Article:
Mariola Kulawiec and Witty Scientists

Photo: Marta Bras
Photo: Marta Bras "Project SIS: Polish women in Seattle" Mariola Kulawiec

Her knowledge, spirit and practical approach towards life intimidated me at first, but during our first meeting, I realized that Mariola is an incredible, action-oriented woman!

Mariola decided to make the best of her great passion – science. In 2013 Mariola established her company, Witty Scientists.Today she is educating hundreds of children proving to them that science can be fascinating.

Mariola, you fulfilled your career and love what you do!
What were your first steps in the U.S.?

Photo: Marta Bras "Project SIS: Mariola Kulawiec"
Photo: Marta Bras Project SIS: Polish women in Seattle – Mariola Kulawiec and Witty Scientists

I always wanted to do science in an American laboratory. I came to the U.S. as a postdoctoral fellow after graduating with a PhD from Maria Curie- Skłodowska University in Lublin.
Then, I was appointed at the Roswell Park Cancer Institute in Buffalo, NY to the Department of Cancer Genetics. Interestingly, Maria Curie- Skłodowska and one of her two daughters, Irène, visited the Roswell Park Cancer Institute on June 17, 1921.
I have to admit that Skłodowska-Curie has always been an inspiration for me.

I enjoyed my life outside of work in the City of Good Neighbors, as many people called Buffalo, NY.  After more than 6 years in Buffalo I moved to Kent, WA near Seattle to start my new adventure called a family life.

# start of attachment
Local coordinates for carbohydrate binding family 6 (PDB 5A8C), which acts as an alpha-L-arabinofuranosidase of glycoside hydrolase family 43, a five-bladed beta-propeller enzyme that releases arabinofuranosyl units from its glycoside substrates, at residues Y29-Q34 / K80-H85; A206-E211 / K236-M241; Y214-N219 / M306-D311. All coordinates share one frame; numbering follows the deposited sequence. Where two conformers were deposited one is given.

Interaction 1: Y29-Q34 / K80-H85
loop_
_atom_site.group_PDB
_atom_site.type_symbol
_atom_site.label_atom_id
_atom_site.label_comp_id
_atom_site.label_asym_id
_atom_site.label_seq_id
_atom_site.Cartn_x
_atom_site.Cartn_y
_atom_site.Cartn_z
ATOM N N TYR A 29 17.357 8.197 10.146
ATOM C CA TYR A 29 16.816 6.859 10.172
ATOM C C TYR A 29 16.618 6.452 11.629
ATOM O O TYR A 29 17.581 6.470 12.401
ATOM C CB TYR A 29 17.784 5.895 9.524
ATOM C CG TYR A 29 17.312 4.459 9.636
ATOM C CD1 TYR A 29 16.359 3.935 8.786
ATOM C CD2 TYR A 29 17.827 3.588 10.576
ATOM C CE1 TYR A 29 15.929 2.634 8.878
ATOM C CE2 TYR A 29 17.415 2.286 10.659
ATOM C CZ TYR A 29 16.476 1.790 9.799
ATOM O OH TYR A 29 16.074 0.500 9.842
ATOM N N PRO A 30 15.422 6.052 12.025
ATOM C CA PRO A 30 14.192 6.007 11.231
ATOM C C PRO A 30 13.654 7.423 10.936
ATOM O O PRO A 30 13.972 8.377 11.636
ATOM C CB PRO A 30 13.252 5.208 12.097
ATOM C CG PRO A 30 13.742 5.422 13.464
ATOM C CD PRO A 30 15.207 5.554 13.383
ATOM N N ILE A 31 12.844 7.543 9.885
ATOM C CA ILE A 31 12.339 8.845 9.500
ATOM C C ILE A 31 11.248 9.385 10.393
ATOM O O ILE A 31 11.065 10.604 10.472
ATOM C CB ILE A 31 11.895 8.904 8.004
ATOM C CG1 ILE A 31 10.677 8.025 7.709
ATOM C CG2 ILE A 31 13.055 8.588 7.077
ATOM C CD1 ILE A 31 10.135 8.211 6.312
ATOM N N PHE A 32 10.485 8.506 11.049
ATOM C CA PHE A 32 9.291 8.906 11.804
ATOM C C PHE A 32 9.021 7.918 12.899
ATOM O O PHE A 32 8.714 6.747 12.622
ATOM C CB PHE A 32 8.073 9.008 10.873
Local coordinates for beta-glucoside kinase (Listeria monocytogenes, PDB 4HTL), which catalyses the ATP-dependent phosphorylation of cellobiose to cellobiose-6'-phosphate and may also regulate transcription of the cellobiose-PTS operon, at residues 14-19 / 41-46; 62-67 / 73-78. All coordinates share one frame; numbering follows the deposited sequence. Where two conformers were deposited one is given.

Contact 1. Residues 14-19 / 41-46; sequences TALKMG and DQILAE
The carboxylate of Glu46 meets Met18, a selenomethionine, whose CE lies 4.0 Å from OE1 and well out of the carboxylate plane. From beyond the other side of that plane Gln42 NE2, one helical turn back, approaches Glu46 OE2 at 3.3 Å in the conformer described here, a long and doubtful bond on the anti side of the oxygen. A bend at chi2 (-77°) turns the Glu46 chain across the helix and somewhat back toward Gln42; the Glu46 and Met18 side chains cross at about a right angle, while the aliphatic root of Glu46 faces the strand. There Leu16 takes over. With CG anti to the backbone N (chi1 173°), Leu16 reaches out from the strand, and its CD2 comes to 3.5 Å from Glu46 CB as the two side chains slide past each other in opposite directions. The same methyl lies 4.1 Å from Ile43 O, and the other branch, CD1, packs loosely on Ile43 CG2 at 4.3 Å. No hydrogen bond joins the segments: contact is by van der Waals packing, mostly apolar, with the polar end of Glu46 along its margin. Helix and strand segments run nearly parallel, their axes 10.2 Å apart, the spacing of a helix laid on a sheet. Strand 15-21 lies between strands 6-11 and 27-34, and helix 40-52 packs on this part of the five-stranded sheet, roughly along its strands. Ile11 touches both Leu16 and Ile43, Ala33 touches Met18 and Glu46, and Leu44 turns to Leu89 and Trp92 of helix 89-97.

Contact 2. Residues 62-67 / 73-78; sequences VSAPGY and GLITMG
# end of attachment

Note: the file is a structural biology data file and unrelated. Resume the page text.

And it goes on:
I moved here and soon after I found a position at another great non-profit research institution – Fred Hutchinson Cancer Research Center (FHCRC).

Witty Scientists is a great combination of your education, professional experience, and parenthood.
What made you start your own company?

While I was working at the FHCRC I often volunteered at my son’s Montessori school with fun science activities. I noticed a huge demand for quality, educational STEM programs for K-12.  Moreover, I was always very uncomfortable with the common stereotype of a ‘mad scientist’. When my grant at the FHCRC expired, I decided to start my own informal education business and enjoy the flexibility and freedom that it gives.
I must admit, self-employment is a 24/7 job but I believe making decisions by myself and following my own standards rather than following others is liberating.
Besides, my commute to and from Seattle was at least one hour each day so we rarely enjoyed a nice family dinner at home.

Tell us more about Witty Scientists – what are the workshops like and who can join them? How old should kids be and when can parents sign them up for experiments?

I do not promote “crazy experiments.” Real scientists are not crazy and they perform rather serious work but sometimes they may be witty. That’s why I created Witty Scientists – to show kids and their parents that science is approachable and that scientists are very reasonable, nice and funny people. Young students always feel like wearing a lab coat is essential for real scientists! I have programs for Pre-K – 12 that are held in schools, community centers, and libraries.

At the beginning of the class, I don’t make a big presentation because it’s kids who rule the roost.
I also use professional yet understandable language and expressions that make students feel even more special – especially the younger ones. I practice a hands-on experience approach and there is definitely no place for boredom in my classroom – it’s intensive. Moreover, I always make sure kids get lab notebooks in which they write down their observations and conclusions – exactly as they would if they were working in a real laboratory.

My courses are not only great fun for children but for the parents as well.